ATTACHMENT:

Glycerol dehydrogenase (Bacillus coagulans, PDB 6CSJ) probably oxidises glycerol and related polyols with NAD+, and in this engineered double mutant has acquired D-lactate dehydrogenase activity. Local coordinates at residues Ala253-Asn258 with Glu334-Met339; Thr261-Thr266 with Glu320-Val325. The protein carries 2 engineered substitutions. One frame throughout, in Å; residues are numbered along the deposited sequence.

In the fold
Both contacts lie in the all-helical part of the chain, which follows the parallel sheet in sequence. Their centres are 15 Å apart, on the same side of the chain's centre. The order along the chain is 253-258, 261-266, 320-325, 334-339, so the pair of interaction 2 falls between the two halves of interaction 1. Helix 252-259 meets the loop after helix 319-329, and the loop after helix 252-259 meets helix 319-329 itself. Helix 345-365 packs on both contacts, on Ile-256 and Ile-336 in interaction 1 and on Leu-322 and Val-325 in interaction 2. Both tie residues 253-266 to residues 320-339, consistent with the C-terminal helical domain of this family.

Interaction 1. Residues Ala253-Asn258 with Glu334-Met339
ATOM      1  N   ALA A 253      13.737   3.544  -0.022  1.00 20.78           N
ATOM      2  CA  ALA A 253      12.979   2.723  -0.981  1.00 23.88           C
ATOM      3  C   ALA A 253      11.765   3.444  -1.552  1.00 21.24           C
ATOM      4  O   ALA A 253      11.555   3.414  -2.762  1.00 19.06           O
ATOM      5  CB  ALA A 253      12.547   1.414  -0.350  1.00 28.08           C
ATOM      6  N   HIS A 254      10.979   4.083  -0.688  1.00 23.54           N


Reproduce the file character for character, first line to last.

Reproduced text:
Glycerol dehydrogenase (Bacillus coagulans, PDB 6CSJ) probably oxidises glycerol and related polyols with NAD+, and in this engineered double mutant has acquired D-lactate dehydrogenase activity. Local coordinates at residues Ala253-Asn258 with Glu334-Met339; Thr261-Thr266 with Glu320-Val325. The protein carries 2 engineered substitutions. One frame throughout, in Å; residues are numbered along the deposited sequence.

In the fold
Both contacts lie in the all-helical part of the chain, which follows the parallel sheet in sequence. Their centres are 15 Å apart, on the same side of the chain's centre. The order along the chain is 253-258, 261-266, 320-325, 334-339, so the pair of interaction 2 falls between the two halves of interaction 1. Helix 252-259 meets the loop after helix 319-329, and the loop after helix 252-259 meets helix 319-329 itself. Helix 345-365 packs on both contacts, on Ile-256 and Ile-336 in interaction 1 and on Leu-322 and Val-325 in interaction 2. Both tie residues 253-266 to residues 320-339, consistent with the C-terminal helical domain of this family.

Interaction 1. Residues Ala253-Asn258 with Glu334-Met339
ATOM      1  N   ALA A 253      13.737   3.544  -0.022  1.00 20.78           N
ATOM      2  CA  ALA A 253      12.979   2.723  -0.981  1.00 23.88           C
ATOM      3  C   ALA A 253      11.765   3.444  -1.552  1.00 21.24           C
ATOM      4  O   ALA A 253      11.555   3.414  -2.762  1.00 19.06           O
ATOM      5  CB  ALA A 253      12.547   1.414  -0.350  1.00 28.08           C
ATOM      6  N   HIS A 254      10.979   4.083  -0.688  1.00 23.54           N